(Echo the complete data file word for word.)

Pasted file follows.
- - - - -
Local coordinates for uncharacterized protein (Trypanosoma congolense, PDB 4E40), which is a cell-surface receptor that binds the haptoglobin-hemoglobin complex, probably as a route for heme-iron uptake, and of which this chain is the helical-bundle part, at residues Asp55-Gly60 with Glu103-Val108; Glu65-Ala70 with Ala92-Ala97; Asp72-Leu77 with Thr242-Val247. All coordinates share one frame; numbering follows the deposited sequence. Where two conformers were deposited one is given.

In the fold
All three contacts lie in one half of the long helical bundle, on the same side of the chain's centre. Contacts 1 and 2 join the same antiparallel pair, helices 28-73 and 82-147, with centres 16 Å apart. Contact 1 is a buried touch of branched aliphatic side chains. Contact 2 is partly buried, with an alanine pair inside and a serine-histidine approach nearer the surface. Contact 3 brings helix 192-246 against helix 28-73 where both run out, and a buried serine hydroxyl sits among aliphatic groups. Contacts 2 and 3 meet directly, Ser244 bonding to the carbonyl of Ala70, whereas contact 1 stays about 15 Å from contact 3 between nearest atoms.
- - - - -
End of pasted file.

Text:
Local coordinates for uncharacterized protein (Trypanosoma congolense, PDB 4E40), which is a cell-surface receptor that binds the haptoglobin-hemoglobin complex, probably as a route for heme-iron uptake, and of which this chain is the helical-bundle part, at residues Asp55-Gly60 with Glu103-Val108; Glu65-Ala70 with Ala92-Ala97; Asp72-Leu77 with Thr242-Val247. All coordinates share one frame; numbering follows the deposited sequence. Where two conformers were deposited one is given.

In the fold
All three contacts lie in one half of the long helical bundle, on the same side of the chain's centre. Contacts 1 and 2 join the same antiparallel pair, helices 28-73 and 82-147, with centres 16 Å apart. Contact 1 is a buried touch of branched aliphatic side chains. Contact 2 is partly buried, with an alanine pair inside and a serine-histidine approach nearer the surface. Contact 3 brings helix 192-246 against helix 28-73 where both run out, and a buried serine hydroxyl sits among aliphatic groups. Contacts 2 and 3 meet directly, Ser244 bonding to the carbonyl of Ala70, whereas contact 1 stays about 15 Å from contact 3 between nearest atoms.